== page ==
Definitely pooing. (Photo: supplied.)

Bravely going where no nappy company has gone before

They might be on the pricier side but books editor Catherine Woulfe is feeling much better using startup Little & Brave’s compostable nappies to deal with her daughter’s epic poos.

Our daughter is a champion shitter. From day one she had an innate sense of timing: we’d place her on high on the change table, remove the nappy from her teeny tiny bum, turn away for half a second to grab the wipes and … 

Commentary was provided, with equal gusto, by her four year-old brother. 

Poo Power! he’d yell, capering just out of range. Poo on Daddy! The floor is hot poo!

The floor was, very frequently, hot poo. But we felt less gross about that than about the pallets of plastic nappies we were going through. As the weeks pulled past I started to picture a slumping mountain of soggy beshitted Huggies, all courtesy of our sweet second-born. Worse, I started to picture the legacy her big brother had already created: three years of disposables that would sit there for centuries. We were terrible terrible people.

He knew it, too. We’d finally toilet trained him by showing him our blue wheelie bin at the end of a typical week. It was 80% nappies, and he was 100% horrified. He hasn’t worn a nappy since. If a three year-old can so righteously ditch disposables, we thought, surely we can too. 

Except we’d tried cloth nappies – the fancy new-fangled kind where you slot a cushy cotton inner inside a fitted, waterproof bloomer sort of situation – and they sucked. (Or maybe we did?) We persevered for months but they leaked no matter what we did, and they didn’t wick the wee away from the skin. Also, our laundry is in a kitchen cupboard. I’d scrub away at a spaghetti bolognese-shit and picture plumes of fecal particles blooming around me and settling silently onto the bench, the table, the high chair. The kitchen was hot poo.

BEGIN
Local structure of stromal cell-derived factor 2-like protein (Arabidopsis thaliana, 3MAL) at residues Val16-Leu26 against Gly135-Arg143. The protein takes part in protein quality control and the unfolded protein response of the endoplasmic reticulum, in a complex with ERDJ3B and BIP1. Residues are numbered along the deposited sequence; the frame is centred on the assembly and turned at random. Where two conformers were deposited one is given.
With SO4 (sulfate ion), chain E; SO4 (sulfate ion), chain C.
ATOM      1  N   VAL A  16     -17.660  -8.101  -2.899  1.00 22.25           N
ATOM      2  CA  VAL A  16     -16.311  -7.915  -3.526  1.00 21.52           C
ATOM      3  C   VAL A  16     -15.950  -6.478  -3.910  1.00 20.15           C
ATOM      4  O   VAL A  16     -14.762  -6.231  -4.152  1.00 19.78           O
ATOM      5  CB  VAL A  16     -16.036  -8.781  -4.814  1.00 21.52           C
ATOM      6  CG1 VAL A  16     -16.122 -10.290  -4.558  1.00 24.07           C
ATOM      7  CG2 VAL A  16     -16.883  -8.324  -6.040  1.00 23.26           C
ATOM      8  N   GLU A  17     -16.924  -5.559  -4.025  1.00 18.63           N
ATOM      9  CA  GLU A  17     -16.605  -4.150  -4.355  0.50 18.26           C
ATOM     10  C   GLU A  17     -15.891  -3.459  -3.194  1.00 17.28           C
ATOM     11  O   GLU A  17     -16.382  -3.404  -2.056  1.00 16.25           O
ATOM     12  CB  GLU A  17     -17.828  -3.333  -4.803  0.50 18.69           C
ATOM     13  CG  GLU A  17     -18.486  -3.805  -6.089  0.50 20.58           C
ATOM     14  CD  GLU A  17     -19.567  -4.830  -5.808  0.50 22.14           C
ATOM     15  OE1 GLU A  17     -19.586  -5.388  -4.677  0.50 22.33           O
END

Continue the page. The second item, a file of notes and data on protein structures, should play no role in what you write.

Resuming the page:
While my reaction was to slink back to plastics, happily, Auckland couple Tahlia and Semisi Hutchison had a different instinct. These two looked at their landfill bin brimming with nappies and saw opportunity.

Little & Brave founders Tahlia and Semisi Hutchison. (Photo: Supplied.)

Little & Brave launched just over a year ago. What they have created is an island of do-ability in the sea of disposable guilt and abject cloth grossness. A middle ground. A compostable nappy. 

It’s a first in New Zealand, and they still have no direct competitors. As they see it, the potential market is massive, wrapping in families using cloth nappies who need a more convenient option for travelling or night-time, as well as those using disposables and hating themselves for it. 

 “We’re talking about a product that is never ever ever not going to be a necessity,” Tahlia says. “And we’re talking millions of units all over New Zealand.

“So from the business perspective there was an opportunity to bring in a completely unique product. Also the timing was just so good, and I think we’re seeing that even more now, that Kiwis are looking for genuine alternatives, and they’re looking for companies who are taking end-of-life for their own products seriously.”

When Tahlia first googled “compostable nappies NZ” she came up short. But she did come across a scientist, Sue Allison-Rogers, who lived in Tasmania and was already composting her own version, called Kuver Designs, through local councils.

Tahlia, a finance graduate with a strong operations and process management background, and Semisi, who is an entrepreneur with previous experience in the aged care sector, then spent the next year working with Allison-Rogers to tweak her design for Little & Brave. They have the backing of an investor they don’t want to name.

So how do the nappies work? A bit like the cloth contraptions. You buy slabs of inners that look like enormous sanitary pads, except they’re made out of plants, not plastic. And you strap that lovely soft quick-wicking inner onto your baby with a stretchy velcro belt thing or, as they get a bit older and more mobile, with a stretchy bloomer thing.